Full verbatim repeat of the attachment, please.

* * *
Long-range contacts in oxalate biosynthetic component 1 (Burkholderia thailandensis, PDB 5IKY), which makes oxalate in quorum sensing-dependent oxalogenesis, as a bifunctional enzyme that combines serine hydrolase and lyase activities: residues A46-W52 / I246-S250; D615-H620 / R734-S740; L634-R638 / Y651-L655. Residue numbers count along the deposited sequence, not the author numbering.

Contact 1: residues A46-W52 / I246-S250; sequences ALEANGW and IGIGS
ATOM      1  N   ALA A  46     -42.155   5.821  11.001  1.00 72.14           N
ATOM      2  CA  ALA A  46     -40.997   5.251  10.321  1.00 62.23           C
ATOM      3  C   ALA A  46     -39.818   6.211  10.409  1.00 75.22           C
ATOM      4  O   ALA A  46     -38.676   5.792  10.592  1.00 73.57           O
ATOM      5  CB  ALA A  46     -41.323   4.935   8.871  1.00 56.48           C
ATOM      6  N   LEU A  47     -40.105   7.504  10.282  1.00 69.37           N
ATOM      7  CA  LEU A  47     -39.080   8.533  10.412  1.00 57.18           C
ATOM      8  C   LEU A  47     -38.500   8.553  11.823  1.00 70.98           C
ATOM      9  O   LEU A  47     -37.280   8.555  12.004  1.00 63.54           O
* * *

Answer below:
Long-range contacts in oxalate biosynthetic component 1 (Burkholderia thailandensis, PDB 5IKY), which makes oxalate in quorum sensing-dependent oxalogenesis, as a bifunctional enzyme that combines serine hydrolase and lyase activities: residues A46-W52 / I246-S250; D615-H620 / R734-S740; L634-R638 / Y651-L655. Residue numbers count along the deposited sequence, not the author numbering.

Contact 1: residues A46-W52 / I246-S250; sequences ALEANGW and IGIGS
ATOM      1  N   ALA A  46     -42.155   5.821  11.001  1.00 72.14           N
ATOM      2  CA  ALA A  46     -40.997   5.251  10.321  1.00 62.23           C
ATOM      3  C   ALA A  46     -39.818   6.211  10.409  1.00 75.22           C
ATOM      4  O   ALA A  46     -38.676   5.792  10.592  1.00 73.57           O
ATOM      5  CB  ALA A  46     -41.323   4.935   8.871  1.00 56.48           C
ATOM      6  N   LEU A  47     -40.105   7.504  10.282  1.00 69.37           N
ATOM      7  CA  LEU A  47     -39.080   8.533  10.412  1.00 57.18           C
ATOM      8  C   LEU A  47     -38.500   8.553  11.823  1.00 70.98           C
ATOM      9  O   LEU A  47     -37.280   8.555  12.004  1.00 63.54           O